Neal Stephenson’s third novel, Snow Crash made him a writer to read. An often hilarious successor to the cyberpunk novels of the 1980s, it finally receives its Bureau review.
Title: Snow Crash
Author: Neal Stephenson
Original Publication Date: June 1992
In the far distant future– some time between 1999 and 2004— western society and institutions have splintered into franchulates and gated burbclaves, and the internet has been succeeded by the metaverse, a shared virtual world into which people can jack. Both real and virtual worlds face a threat: “snow crash,” which seems to be both a dangerous drug and a virulent computer virus that affects human hackers. At the core of this mystery: an ancient secret involving human consciousness and the development of language, religion, and culture.
Hiro Protagonist, freelance hacker and Mafia pizza-deliverer and Y.T., skate kid Kourier, must join forces to try to prevent Infocalypse.
The Nipponese businessman lies cut in segments on The Black Sun’s floor. Surprisingly (he looks so real when he’s in one piece), no flesh, blood, or organs are visible through the new crosssections that Hiro’s sword made through the body. He is nothing more than a thin shell of epidermis, an incredibly complex inflatable doll. But the air does not rush out of him, he fails to collapse, and you can look into the aperture of a sword cut and see, instead of bones and meat, the back of the skin on the other side.
It breaks the metaphor. The avatar is not acting like a real body. I t reminds all The Black Sun’s patrons that they are living in a fantasy world. People hate to be reminded of that.
….The creators of the Metaverse had not been morbid enough to foresee a demand for this kind of thing. But the whole point of a sword fight is to cut someone up and kill them. So Hiro had to kludge something together, in order that the Metaverse would not, over time, become littered with inert, dismembered Avatars that never decayed (102)
1. The descriptions and uses of the Metaverse— the Internet with significant upgrades. Stephenson has figured out exactly how things function there, and he uses his hypothetical protocols as part of the plot.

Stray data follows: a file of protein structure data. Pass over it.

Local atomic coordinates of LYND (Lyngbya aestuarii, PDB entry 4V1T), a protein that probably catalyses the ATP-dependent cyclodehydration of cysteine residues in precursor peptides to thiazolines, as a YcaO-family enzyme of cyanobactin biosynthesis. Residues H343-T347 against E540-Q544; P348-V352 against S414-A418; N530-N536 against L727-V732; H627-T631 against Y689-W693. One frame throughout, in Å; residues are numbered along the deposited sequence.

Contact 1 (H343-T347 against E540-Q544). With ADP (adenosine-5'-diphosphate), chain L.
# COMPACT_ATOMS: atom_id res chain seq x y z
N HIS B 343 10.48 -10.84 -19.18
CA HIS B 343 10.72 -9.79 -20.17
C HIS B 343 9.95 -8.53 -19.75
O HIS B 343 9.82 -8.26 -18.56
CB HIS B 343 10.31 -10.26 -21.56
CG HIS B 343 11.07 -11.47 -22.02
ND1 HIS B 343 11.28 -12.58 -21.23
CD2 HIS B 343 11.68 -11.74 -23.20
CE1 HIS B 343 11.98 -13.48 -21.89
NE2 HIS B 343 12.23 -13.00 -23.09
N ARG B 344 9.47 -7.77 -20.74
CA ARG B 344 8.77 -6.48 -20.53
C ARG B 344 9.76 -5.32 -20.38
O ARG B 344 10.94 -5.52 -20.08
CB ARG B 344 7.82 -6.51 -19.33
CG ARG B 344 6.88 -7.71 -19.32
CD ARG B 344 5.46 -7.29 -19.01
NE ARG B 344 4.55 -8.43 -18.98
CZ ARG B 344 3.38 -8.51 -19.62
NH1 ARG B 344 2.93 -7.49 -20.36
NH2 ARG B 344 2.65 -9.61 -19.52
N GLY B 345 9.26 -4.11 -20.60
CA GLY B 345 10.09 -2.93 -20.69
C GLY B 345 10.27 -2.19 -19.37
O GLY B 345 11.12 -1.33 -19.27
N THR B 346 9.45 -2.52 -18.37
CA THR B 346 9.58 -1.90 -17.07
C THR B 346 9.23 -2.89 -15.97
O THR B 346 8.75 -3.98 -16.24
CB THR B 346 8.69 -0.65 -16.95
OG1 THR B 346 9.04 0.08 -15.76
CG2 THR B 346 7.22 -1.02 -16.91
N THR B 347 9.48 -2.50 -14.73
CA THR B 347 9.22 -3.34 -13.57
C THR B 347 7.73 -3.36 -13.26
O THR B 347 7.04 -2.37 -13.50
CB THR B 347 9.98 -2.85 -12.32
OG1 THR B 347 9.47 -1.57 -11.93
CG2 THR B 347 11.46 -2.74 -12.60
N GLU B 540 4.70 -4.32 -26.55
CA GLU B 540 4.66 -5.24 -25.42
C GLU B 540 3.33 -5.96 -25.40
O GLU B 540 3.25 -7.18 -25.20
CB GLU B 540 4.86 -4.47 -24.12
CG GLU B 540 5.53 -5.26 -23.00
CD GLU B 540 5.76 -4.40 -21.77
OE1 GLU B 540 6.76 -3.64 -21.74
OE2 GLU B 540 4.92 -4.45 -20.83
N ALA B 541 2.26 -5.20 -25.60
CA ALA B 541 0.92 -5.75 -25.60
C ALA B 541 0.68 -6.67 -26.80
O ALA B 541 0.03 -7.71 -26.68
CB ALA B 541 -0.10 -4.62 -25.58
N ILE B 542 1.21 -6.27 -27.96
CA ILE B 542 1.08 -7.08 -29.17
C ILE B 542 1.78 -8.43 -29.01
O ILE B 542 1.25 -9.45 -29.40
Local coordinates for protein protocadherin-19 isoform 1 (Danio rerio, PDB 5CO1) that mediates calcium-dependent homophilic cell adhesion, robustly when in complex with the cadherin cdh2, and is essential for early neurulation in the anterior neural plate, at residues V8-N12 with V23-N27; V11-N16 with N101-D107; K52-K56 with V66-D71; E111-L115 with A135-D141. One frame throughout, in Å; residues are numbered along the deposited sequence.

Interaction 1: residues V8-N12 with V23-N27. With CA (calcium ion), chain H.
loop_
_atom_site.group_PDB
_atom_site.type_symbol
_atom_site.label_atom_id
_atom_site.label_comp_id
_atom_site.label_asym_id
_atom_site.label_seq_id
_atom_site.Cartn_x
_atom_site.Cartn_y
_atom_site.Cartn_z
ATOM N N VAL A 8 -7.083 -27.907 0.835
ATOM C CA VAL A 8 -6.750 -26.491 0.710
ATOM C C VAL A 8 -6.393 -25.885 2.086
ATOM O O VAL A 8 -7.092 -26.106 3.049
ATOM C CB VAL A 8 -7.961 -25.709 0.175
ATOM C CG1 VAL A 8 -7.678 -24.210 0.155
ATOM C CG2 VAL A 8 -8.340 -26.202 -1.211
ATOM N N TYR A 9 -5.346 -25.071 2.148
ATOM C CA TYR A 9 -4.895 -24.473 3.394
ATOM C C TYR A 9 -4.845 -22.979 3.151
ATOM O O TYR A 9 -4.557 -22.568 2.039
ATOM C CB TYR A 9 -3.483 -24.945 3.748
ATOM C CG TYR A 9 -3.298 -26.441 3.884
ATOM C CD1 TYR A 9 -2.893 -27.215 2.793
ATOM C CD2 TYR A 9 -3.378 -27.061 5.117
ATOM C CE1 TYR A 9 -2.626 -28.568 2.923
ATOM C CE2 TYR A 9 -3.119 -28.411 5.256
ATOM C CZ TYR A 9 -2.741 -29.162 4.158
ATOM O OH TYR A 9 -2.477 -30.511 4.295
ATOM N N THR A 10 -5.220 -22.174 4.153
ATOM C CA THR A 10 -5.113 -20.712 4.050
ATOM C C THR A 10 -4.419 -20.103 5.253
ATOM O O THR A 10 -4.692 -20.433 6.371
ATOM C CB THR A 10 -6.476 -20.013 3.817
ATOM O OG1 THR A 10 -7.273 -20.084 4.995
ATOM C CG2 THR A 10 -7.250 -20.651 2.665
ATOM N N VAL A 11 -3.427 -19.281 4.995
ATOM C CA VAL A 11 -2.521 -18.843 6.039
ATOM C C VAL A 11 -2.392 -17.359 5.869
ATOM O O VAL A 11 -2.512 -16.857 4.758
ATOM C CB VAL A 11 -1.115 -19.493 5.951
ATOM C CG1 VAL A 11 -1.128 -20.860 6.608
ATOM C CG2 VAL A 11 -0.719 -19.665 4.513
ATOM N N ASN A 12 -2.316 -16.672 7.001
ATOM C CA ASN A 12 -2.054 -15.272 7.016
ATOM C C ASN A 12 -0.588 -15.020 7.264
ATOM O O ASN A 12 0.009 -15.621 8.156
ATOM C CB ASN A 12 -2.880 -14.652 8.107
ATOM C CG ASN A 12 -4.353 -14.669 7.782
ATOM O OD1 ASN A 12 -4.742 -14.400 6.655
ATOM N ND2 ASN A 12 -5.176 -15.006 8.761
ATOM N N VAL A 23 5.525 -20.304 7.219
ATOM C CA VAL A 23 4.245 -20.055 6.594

2. The interplay between Y.T. and the secondary characters, particularly Uncle Enzo and Fisheye.
3. The humor and satire. You may find some of the satire unfair but, as Garry Trudeau once said, it’s a satirist’s job to be unfair.
1. I concede I’m picking at a nit, here; all SF eventually becomes alternate history. However, I wonder about Stephenson’s decision to set Snow Crash in a near future which we’ve now passed. Hiro Protagonist was born in the early 1970s, and specific events from the 20th century affect the plot. Clearly, we’re in the late 1990s or early 2000s. Surely, the kind and degree of changes he envisioned must have seemed far-fetched even from the perspective of 1988-1991, when Stephenson wrote the novel. Why not set it further in the future?
2. A recurring problem in Stephenson’s work is the use of concepts which require mountains of explanation. This inevitably takes the form of lengthy expository dialogue during which characters ask exactly the correct question or (occasionally) comment on matters that seem outside their scope.
Fido comes out of his doggie house, curls his long legs beneath him, and jumps over the fence around the yard before he has remembered that he is not capable of jumping over it. This contradiction is lost on him, though; as a dog, introspection is not one of his strong points.
Story: 5/6 I must applaud Stephenson for developing a story that involves Sumerian mythology, religious and linguistic history, cyberpunk conventions, political satire, and video-game-style action, and remains perfectly coherent.
Originality: 5/6. After we pass through the wonder and wit, however, the plot comes down to the heroes battling obstacles in order to (a) get the Supreme McGuffin which will end the villain’s Nefarious Plot and (b) defeat a particularly difficult baddie in personal combat.
Characterization: 5/6. Most of the characters prove memorable, though few are truly layered. Such characterization is, however, not unusual in satiric works.
He also deserves points for giving us the Rat Thing’s point of view, and making the creatures sympathetic.
Imagery: 6/6 Stephenson initially envisioned this story as a computer-generated graphic novel. He has written a highly visual book, with many memorable images.
And it would still make a good graphic novel or movie. The problem with the latter is you’d need to make it a mini-series, with each ep having a budget roughly the equivalent of Jackson’s Lord of the Rings films.
Emotional Response: 5/6 Engaging and often hilarious.
Overall Score: 6/6. Snow Crash kept my attention. Indeed, enough people responded positively to it that it made Stephenson’s career, and I personally prefer it to his more recent, lengthy historical works.
In total, Snow Crash receives 37/42
I wondered about this as a Low Point, but I think it works best as a point of additional discussion. Y.T., the 15-year-old Kourier, would have experienced things that the average girl her age has not, and have a perspective to match. And certainly, 15-year-olds there are with extensive worldly experience, considerable sexual history, or who actually are jaded—as opposed to the typical jaded teen, who is merely an annoying poseur.
That said, I don’t buy her attitude in the sex scene. It feels too much like what one would expect from an experienced thirty-year-old rather than a young teen, even a sexually experienced teen.